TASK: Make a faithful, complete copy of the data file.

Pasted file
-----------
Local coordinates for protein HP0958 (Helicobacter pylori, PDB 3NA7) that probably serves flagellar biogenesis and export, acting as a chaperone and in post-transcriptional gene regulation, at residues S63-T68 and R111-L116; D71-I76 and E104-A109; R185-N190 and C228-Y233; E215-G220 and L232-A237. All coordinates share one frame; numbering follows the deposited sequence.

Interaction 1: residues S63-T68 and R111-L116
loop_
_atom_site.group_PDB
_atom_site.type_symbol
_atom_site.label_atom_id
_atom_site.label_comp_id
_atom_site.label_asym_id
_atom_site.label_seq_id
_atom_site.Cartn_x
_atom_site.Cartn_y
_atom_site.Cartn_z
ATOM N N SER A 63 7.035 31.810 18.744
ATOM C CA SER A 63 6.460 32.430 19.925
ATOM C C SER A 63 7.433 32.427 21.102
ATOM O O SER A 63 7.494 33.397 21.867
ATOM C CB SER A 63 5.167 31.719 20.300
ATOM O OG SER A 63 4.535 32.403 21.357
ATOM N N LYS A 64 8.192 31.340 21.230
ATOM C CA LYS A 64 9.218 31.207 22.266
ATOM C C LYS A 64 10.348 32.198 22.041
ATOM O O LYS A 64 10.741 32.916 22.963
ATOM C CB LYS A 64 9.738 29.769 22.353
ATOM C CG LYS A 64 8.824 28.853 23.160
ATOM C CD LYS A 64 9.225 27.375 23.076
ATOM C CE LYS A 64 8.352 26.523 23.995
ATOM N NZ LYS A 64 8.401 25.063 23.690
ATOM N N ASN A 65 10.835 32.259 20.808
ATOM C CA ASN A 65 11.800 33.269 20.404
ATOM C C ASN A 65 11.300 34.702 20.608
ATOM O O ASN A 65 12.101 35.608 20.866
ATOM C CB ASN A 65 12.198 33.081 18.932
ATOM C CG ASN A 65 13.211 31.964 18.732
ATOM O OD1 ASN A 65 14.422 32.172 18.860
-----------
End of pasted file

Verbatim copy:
Local coordinates for protein HP0958 (Helicobacter pylori, PDB 3NA7) that probably serves flagellar biogenesis and export, acting as a chaperone and in post-transcriptional gene regulation, at residues S63-T68 and R111-L116; D71-I76 and E104-A109; R185-N190 and C228-Y233; E215-G220 and L232-A237. All coordinates share one frame; numbering follows the deposited sequence.

Interaction 1: residues S63-T68 and R111-L116
loop_
_atom_site.group_PDB
_atom_site.type_symbol
_atom_site.label_atom_id
_atom_site.label_comp_id
_atom_site.label_asym_id
_atom_site.label_seq_id
_atom_site.Cartn_x
_atom_site.Cartn_y
_atom_site.Cartn_z
ATOM N N SER A 63 7.035 31.810 18.744
ATOM C CA SER A 63 6.460 32.430 19.925
ATOM C C SER A 63 7.433 32.427 21.102
ATOM O O SER A 63 7.494 33.397 21.867
ATOM C CB SER A 63 5.167 31.719 20.300
ATOM O OG SER A 63 4.535 32.403 21.357
ATOM N N LYS A 64 8.192 31.340 21.230
ATOM C CA LYS A 64 9.218 31.207 22.266
ATOM C C LYS A 64 10.348 32.198 22.041
ATOM O O LYS A 64 10.741 32.916 22.963
ATOM C CB LYS A 64 9.738 29.769 22.353
ATOM C CG LYS A 64 8.824 28.853 23.160
ATOM C CD LYS A 64 9.225 27.375 23.076
ATOM C CE LYS A 64 8.352 26.523 23.995
ATOM N NZ LYS A 64 8.401 25.063 23.690
ATOM N N ASN A 65 10.835 32.259 20.808
ATOM C CA ASN A 65 11.800 33.269 20.404
ATOM C C ASN A 65 11.300 34.702 20.608
ATOM O O ASN A 65 12.101 35.608 20.866
ATOM C CB ASN A 65 12.198 33.081 18.932
ATOM C CG ASN A 65 13.211 31.964 18.732
ATOM O OD1 ASN A 65 14.422 32.172 18.860